In what might be the most definitive guiding judgment till date on determining RAND (RAND in US, and FRAND elsewhere) royalties, the US Federal Circuit gave its opinion re their determination in a case involving Ericsson against defendants D-Link, Acer, NetGear, Gateway, Toshiba. Intel Corp. intervened in the matter. The Federal Circuit set aside a damages ruling to Ericsson, stating that the district court had failed to consider that any royalty for the patented technology must be apportioned from the value of the standard as a whole; and the RAND royalty rate must be based on the value of the invention, not any value added by the standardization of that invention. The district court had awarded Ericsson a royalty of $ 0.15 cents / per device to Ericsson – that has been set aside and will now most likely be reduced to a great extent. If I may hazard a guess – it could be reduced by a factor of at least 10 – as the value of the Wi-Fi chip is a very small portion (5-10%) of the price of an entire device.
While we have covered many SEP and FRAND decisions on this blog, for example here, here and here, a small summary of the cases till date involving SEPs and their royalty determined is provided below:
|S.#.||LICENSING ARRANGEMENT / COUNTRY||METHODOLOGY|
|1.||CHINA: Huawei to pay InterDigital (USA) royalty at 0.019% of price of each of Huawei products. (Translation of decision enclosed)||Court determination: A flat rate applied to end product. District Court decision affirmed by People’s High Court|
|2.||USA: Microsoft v. Motorola: Microsoft to pay Motorola a FRAND royalty determined in range $0.0555-$0.16 per device for the H.264 SEPs and $0.08-$0.195 per device for the 802.11 (Wii) SEPs.||Royalty based on chipset. District Court determination.|
|3.||USA: In Re Innovatio IP Ventures – RAND royalty rate to be 9.56 cents per 802.11 (Wii) chip.||Royalty based on chipset. District Court determination.|
|4.||USA: RealTek v. LSI: 0.19% of Wi-Fi chip price||Royalty based on chipset. District Court determination.|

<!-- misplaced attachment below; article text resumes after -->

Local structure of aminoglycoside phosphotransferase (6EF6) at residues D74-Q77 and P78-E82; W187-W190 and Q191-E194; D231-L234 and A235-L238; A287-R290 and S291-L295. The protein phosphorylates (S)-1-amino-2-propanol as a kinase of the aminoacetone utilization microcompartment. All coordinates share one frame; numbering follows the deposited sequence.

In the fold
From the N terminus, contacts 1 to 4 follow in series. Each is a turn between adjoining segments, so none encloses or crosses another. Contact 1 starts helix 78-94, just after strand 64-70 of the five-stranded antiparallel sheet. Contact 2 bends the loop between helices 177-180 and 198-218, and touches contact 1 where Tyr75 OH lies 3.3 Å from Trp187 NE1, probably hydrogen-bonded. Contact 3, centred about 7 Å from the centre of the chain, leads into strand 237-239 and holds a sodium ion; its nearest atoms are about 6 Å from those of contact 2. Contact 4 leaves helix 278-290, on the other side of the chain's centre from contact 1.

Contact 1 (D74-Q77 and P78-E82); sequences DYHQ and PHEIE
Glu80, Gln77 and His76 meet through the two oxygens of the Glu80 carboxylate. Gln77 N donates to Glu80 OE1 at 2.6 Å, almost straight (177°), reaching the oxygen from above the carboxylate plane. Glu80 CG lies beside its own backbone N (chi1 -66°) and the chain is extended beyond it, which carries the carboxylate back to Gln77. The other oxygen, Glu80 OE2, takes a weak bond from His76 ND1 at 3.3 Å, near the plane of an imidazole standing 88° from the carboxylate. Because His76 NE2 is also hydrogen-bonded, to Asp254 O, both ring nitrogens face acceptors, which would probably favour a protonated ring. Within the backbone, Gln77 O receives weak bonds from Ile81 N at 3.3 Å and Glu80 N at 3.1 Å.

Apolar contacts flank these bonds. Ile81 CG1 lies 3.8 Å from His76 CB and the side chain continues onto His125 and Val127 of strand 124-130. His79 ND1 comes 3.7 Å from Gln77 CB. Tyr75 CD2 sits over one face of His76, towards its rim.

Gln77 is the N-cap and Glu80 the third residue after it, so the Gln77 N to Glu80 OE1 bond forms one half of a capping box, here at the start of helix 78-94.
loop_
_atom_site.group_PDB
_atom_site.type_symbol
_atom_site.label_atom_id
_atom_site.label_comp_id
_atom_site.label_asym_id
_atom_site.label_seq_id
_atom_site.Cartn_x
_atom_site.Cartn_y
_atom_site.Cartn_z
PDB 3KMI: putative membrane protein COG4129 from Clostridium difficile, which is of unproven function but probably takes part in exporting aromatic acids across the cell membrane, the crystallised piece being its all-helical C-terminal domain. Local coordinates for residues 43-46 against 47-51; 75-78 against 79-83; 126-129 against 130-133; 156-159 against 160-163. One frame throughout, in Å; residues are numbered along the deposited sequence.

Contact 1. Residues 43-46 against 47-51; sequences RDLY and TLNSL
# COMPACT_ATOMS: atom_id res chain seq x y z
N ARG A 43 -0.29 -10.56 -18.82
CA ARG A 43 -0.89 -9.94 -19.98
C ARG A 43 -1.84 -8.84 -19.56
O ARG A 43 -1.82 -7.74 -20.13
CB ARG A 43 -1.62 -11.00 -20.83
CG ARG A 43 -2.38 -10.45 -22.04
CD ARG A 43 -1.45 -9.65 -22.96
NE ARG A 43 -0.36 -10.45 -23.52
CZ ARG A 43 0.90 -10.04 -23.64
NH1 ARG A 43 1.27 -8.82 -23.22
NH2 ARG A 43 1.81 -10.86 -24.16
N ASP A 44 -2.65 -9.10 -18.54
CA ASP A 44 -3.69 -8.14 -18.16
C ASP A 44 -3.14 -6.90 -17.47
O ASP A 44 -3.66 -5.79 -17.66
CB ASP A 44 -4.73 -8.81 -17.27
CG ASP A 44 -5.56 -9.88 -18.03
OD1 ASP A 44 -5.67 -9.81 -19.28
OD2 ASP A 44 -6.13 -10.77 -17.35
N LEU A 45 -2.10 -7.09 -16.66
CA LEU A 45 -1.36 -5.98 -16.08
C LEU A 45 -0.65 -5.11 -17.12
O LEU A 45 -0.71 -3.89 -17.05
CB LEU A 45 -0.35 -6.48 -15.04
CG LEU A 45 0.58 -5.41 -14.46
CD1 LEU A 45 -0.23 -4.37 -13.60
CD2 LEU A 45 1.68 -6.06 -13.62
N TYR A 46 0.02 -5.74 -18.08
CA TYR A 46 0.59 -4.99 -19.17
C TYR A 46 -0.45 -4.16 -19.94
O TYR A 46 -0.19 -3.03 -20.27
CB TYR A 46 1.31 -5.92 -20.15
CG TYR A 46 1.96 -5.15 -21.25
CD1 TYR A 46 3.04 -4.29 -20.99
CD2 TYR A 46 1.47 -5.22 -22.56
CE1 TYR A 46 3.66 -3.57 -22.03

|5.||USA: Vinet X v. Apple: Decision holds that damages / royalty is based on the component that is referred to in the claims.||Federal Circuit decision overturning a district court determination of $300 million damages figure.|
|6.||Europe: RAMBUS decision: Case COMP/38.636: “Royalty shall be determined on the basis of the price of the individually sold chip and not of the end-prouct. If they are incorporated into other products, the individual chip price remains determinative.||European Commission finding.|
Procedural History: The case came to the Federal Circuit from Eastern District of Texas, where a jury found that D-Link infringed the asserted claims of the three patents (out of the many Ericsson held) and assigned roughly $10 million in damages—approximately 15 cents per infringing device. The district court upheld the jury’s infringement and validity findings and refused to grant a new trial based on an alleged violation of the “entire market value rule” (“EMVR”) and allegedly deficient jury instructions regarding the standard-setting context and Ericsson’s “reasonable and non-discriminatory” licensing obligations derived from that context. The EMVR is essentially applying a royalty on an end product value (entire market value). For example, the end market value for a laptop with Wi-Fi chip is the value of the laptop. For a Wi-Fi router, it is the value of the router and so on.